813.6

64.7

38.1

Pahang

378.4

61.8

18.4

Terengganu

443.1

48.7

27.7

Kelantan

179.5

19.8

4.5

Sarawak

1234.1

492.5

163.4

Sabah

3752.9

429.3

82.1

Labuan

81.5

4.4

3.1

Total

8840.0

1347.6

431.3

Moreover, NCES 2015 also recommended a two-pronged approach: curative action and a preventative strategy. The first approach refers to the immediate coastal protection works along with the critically eroding coastal sites. The latter focuses on administrative instruments and development control plans to pre-empt potential erosion problems due to coastal development. Some case studies on available coastal protection structures as curative methods at selected eroded sites are briefly discussed.

4. Sea Level Rise

The first sea-level rise (SLR) study in Malaysia by NAHRIM collaborated with the California Hydrologic Research Laboratory (CHRL), the United States of America in 2010. The methodology in obtaining SLR rates was based on the atmosphere–ocean global climate model concerning Assessment Report No. 4, Intergovernmental Panel on Climate Change 2007 (AR4 IPCC) by using the linear trend analysis on the tide gauge and satellite altimeter [30]. The study showed that the national SLR projection was 2.5–10.6 mm/year, slightly higher than the global projection, with a maximum rate projected for Kedah, Kelantan, and Sabah.
An updated national sea-level rise study due to climate change impact was conducted by NAHRIM recently in 2017 with the collaboration of the Commonwealth Scientific and Industrial Research Organisation, Australia (CSIRO), and Universiti Kebangsaan Malaysia (UKM) [31]. The study was based on AR5 IPCC 2013 on various RCP (representative carbon pathway) scenarios by using the latest tide gauge data and satellite altimeter. The projections were derived from Coupled Model Inter-comparison Project Phase 5 (CMIP5) with the combination of data from global ocean thermal expansion, mass loss due to glaciers, the surface mass balance of ice sheets, land water storage change, and GIA-induced regional sea-level changes in surface loading over the previous glacial cycle [32]. Regarding the updated study [31], the rate of sea-level increase and projection details in the year 2100 are given in Table 3 and Table 4, respectively. Figure 2 presents the map of SLR projection along the shoreline in Malaysia based on a similar RCP 8.5 scenario. A study using the radar altimeter database system (RADS) also suggested that land subsidence due to excessive water extraction also enhanced the impacts of sea-level rise on coastal cities [33].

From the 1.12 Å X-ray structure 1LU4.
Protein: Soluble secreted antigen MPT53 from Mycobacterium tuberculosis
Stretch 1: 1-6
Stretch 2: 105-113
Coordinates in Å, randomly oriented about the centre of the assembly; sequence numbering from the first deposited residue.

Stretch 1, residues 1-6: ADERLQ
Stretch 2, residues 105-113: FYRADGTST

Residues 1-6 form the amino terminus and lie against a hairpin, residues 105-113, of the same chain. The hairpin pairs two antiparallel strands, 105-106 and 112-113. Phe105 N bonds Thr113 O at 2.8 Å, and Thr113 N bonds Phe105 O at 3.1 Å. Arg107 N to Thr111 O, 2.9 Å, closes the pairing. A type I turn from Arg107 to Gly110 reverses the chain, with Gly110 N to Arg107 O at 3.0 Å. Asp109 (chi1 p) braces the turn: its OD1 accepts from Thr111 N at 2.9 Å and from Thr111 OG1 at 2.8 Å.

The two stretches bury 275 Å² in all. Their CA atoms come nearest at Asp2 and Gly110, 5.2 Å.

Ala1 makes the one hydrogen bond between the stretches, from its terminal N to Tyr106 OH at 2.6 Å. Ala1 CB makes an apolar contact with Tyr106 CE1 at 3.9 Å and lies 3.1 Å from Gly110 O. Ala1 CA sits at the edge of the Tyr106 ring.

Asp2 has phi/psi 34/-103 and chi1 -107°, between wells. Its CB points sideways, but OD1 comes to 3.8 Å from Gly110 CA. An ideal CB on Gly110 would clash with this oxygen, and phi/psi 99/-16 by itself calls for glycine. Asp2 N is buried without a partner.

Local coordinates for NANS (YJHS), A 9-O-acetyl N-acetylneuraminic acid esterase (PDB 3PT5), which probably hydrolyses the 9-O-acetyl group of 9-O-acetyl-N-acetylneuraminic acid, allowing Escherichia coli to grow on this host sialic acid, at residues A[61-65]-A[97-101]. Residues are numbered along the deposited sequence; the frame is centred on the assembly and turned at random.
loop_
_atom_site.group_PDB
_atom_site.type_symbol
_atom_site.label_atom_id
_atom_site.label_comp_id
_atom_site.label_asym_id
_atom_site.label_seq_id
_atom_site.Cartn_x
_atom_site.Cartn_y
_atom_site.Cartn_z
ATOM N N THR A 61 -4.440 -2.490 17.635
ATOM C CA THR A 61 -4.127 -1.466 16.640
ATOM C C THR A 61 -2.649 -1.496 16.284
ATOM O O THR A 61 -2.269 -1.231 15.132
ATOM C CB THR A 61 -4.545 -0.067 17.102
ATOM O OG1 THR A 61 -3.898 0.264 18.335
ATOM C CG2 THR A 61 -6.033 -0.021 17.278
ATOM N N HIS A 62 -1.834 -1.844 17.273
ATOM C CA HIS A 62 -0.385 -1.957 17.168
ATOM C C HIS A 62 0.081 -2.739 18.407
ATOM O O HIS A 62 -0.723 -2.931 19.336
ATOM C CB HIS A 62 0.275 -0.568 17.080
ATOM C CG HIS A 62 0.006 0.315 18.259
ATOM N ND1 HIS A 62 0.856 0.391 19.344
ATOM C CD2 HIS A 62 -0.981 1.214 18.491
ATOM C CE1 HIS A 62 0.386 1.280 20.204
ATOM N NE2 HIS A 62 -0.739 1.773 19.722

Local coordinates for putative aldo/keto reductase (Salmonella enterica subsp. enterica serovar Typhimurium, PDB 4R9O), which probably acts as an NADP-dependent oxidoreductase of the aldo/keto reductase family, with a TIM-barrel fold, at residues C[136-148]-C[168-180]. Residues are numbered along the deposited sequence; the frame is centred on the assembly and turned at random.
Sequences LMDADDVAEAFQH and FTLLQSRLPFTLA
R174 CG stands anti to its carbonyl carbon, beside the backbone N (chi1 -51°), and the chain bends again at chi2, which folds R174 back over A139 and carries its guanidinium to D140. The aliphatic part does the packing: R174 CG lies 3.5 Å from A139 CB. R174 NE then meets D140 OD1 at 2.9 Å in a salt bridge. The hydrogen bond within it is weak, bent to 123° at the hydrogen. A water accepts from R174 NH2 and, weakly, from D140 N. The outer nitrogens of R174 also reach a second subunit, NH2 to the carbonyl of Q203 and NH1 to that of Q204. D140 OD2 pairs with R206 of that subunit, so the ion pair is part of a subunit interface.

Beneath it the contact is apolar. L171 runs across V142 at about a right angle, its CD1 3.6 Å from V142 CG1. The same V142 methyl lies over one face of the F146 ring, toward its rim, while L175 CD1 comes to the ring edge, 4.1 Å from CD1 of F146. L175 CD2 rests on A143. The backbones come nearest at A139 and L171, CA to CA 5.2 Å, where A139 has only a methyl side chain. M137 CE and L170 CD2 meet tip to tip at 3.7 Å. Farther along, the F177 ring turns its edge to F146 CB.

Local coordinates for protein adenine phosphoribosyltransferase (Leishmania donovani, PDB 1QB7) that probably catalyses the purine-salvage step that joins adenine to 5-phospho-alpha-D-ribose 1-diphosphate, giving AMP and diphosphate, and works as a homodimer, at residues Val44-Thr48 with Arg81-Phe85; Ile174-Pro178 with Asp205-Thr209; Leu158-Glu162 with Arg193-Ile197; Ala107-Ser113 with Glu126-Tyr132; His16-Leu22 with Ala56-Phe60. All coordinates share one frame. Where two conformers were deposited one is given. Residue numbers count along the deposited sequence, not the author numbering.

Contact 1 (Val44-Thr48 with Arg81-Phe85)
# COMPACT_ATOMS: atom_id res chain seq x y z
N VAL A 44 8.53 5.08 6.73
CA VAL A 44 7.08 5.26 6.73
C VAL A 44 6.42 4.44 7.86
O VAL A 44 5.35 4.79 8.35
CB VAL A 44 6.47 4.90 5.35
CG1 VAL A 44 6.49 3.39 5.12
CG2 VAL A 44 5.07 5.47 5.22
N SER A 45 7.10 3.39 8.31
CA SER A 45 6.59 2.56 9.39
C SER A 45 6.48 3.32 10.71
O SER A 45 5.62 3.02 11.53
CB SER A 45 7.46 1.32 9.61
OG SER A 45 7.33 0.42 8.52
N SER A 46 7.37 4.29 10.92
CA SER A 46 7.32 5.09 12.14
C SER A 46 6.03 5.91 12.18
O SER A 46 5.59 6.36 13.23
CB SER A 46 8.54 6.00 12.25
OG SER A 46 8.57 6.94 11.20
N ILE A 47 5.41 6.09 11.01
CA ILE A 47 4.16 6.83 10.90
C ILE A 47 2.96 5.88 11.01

Figure 2. Map of the sea-level rise projection of Malaysia in 2100 based on RCP 8.5 [31]. Reproduced from Report on Impact of Climate Change: Sea Level Rise Projection in Malaysia, 2017; published by National Water Research Institute of Malaysia.
Table 3. Historical average rate of sea level (mm/year) based on IPCC AR5 [31]. Reproduced from Report on Impact of Climate Change: Sea Level Rise Projection in Malaysia, 2017; published by National Water Research Institute of Malaysia.

Methods

Malaysia (Year)

Global

Tide Gauge

2.2–5.3 (1993–2015)

3.2 (2.8–3.6)

Satellite Altimetry

2.8–4.4 (1993–2015)

Table 4. Projection of sea-level rise in Malaysia for * RCP 8.5 in year 2100 [31]. Reproduced from Report on Impact of Climate Change: Sea Level Rise Projection in Malaysia, 2017; published by National Water Research Institute of Malaysia.

Projection/Location

Sea Level Rise

Note

Projection 2100 (RCP 8.5)

for Peninsular Malaysia

0.67–0.71 m

(10.5–10.9 mm/year)

Maximum SLR—east coast of Johor, Pahang, Terengganu and Kelantan

Projection 2100 (RCP 8.5)